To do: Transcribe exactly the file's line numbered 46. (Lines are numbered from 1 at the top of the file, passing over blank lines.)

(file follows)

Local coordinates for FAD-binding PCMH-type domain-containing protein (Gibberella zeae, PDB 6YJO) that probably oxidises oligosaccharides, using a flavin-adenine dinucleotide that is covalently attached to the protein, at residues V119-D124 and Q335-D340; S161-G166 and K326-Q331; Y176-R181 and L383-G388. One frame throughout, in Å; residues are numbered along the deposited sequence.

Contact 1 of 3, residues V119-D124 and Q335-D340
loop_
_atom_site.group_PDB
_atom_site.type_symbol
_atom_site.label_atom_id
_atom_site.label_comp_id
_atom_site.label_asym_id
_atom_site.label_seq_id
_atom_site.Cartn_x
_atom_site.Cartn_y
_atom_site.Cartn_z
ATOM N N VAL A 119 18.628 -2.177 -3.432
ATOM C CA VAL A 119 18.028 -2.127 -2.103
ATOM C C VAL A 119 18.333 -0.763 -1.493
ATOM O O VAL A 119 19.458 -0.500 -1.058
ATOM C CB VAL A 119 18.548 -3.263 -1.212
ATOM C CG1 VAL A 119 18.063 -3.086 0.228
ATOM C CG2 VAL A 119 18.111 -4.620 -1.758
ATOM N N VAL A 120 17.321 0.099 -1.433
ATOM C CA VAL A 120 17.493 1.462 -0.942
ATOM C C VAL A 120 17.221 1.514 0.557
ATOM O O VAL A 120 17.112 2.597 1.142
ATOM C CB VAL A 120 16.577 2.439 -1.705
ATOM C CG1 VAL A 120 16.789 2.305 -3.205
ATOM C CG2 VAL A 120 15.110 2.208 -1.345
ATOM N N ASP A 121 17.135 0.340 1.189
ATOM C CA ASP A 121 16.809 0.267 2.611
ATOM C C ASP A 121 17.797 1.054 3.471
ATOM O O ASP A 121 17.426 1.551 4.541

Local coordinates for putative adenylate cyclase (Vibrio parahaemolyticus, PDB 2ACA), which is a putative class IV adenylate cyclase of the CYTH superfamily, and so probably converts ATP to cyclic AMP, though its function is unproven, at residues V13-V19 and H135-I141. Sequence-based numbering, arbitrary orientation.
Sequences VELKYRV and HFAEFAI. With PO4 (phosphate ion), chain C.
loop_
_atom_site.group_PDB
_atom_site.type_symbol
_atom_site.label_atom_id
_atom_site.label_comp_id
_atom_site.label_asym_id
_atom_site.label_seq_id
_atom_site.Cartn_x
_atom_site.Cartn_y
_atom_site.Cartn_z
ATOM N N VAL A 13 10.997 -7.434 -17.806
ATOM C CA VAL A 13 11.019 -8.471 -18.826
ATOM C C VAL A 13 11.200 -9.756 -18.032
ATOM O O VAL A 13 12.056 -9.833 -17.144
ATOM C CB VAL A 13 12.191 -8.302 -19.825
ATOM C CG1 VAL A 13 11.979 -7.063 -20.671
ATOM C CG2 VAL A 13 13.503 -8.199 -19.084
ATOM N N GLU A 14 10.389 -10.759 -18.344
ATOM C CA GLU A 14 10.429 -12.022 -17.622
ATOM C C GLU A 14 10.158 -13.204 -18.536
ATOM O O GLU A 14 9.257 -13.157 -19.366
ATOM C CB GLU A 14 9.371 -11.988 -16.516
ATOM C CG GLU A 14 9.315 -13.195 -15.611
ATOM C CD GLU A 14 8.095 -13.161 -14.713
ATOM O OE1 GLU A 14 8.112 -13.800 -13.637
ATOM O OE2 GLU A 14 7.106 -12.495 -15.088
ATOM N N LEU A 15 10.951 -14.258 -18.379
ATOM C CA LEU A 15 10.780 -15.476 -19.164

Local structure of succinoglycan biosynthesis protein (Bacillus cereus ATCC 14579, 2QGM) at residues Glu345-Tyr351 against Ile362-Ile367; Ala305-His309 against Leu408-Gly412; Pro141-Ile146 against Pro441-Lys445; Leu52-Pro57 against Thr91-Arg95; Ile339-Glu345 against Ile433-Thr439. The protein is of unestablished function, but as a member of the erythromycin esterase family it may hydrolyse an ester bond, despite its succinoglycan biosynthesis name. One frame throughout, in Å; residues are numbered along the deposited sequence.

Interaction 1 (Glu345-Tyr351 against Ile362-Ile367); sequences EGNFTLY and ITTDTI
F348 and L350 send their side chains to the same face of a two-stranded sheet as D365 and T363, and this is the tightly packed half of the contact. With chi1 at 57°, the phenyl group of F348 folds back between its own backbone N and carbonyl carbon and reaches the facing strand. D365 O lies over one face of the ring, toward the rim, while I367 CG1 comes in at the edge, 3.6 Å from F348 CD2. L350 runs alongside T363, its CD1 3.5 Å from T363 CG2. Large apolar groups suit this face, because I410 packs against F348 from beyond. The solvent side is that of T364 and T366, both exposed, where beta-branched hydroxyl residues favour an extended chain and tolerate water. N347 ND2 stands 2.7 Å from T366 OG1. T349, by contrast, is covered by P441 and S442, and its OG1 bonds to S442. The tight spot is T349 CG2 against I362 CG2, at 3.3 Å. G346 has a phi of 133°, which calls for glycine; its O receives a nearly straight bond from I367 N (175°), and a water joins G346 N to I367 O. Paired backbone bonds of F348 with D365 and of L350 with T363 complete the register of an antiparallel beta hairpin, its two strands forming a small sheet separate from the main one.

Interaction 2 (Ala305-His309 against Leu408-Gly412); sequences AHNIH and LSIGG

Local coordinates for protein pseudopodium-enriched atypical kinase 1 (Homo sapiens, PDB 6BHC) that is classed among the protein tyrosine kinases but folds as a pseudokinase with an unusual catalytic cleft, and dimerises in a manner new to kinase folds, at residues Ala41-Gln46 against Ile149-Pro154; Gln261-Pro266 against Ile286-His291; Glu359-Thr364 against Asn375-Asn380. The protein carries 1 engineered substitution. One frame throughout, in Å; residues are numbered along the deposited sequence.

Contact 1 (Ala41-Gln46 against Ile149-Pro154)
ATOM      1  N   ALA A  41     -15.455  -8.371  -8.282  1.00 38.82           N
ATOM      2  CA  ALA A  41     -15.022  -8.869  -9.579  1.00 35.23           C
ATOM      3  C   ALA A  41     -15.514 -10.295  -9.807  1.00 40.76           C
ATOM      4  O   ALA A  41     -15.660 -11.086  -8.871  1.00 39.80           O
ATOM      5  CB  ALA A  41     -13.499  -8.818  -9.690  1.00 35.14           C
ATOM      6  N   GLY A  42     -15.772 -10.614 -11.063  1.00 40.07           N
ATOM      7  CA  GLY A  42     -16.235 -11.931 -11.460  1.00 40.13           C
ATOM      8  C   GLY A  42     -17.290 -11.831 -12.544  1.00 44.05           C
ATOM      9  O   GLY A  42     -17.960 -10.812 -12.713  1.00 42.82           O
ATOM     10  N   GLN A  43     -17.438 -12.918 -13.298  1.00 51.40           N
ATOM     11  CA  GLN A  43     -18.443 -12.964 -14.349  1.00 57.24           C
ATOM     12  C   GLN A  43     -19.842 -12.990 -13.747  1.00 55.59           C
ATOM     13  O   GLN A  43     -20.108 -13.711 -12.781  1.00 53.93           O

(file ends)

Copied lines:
ATOM O O VAL A 13 12.056 -9.833 -17.144